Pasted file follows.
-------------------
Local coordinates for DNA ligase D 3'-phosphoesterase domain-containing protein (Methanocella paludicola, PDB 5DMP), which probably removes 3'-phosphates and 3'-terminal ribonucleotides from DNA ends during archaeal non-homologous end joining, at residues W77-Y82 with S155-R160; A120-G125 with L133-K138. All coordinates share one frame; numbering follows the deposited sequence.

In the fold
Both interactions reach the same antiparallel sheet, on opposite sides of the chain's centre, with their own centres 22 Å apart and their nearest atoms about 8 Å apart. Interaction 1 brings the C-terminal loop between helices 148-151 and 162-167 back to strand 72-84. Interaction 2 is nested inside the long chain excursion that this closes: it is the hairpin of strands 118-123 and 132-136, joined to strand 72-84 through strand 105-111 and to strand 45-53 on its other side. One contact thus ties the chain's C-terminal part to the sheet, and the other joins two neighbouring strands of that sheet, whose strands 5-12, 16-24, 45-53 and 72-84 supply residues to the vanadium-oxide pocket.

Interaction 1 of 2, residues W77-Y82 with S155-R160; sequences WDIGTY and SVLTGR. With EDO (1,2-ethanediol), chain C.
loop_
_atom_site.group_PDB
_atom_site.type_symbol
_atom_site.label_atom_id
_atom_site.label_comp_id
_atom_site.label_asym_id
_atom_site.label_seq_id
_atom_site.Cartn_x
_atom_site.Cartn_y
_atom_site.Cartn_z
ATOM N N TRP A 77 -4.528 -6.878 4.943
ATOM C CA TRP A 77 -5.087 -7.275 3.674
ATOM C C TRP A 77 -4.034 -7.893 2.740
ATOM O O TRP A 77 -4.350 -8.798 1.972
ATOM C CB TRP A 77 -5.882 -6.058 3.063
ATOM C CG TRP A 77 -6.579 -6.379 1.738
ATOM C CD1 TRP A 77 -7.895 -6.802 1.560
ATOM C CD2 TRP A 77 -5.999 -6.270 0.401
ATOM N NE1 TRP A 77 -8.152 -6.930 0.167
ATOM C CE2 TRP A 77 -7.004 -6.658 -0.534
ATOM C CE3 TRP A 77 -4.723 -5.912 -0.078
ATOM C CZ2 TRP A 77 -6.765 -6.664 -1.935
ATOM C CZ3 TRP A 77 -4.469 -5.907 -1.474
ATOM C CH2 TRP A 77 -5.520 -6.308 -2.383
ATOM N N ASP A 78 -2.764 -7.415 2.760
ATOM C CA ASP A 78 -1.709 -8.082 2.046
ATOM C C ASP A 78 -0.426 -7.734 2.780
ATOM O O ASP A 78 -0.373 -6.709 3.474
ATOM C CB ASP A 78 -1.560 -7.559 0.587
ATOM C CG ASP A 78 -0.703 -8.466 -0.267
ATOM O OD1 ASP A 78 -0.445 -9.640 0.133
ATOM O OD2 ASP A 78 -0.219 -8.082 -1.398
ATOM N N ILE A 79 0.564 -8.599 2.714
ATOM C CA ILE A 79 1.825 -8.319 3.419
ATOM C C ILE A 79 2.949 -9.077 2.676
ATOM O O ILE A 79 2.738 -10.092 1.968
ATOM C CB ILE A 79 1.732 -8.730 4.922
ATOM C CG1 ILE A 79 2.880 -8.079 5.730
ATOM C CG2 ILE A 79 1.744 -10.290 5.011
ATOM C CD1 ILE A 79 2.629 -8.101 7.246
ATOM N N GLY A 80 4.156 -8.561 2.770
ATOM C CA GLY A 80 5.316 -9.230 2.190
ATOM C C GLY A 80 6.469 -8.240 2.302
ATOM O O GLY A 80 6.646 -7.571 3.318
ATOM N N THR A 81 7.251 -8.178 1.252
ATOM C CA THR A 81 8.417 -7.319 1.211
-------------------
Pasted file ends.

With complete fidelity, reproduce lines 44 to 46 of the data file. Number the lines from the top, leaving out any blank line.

ATOM C CD1 ILE A 79 2.629 -8.101 7.246
ATOM N N GLY A 80 4.156 -8.561 2.770
ATOM C CA GLY A 80 5.316 -9.230 2.190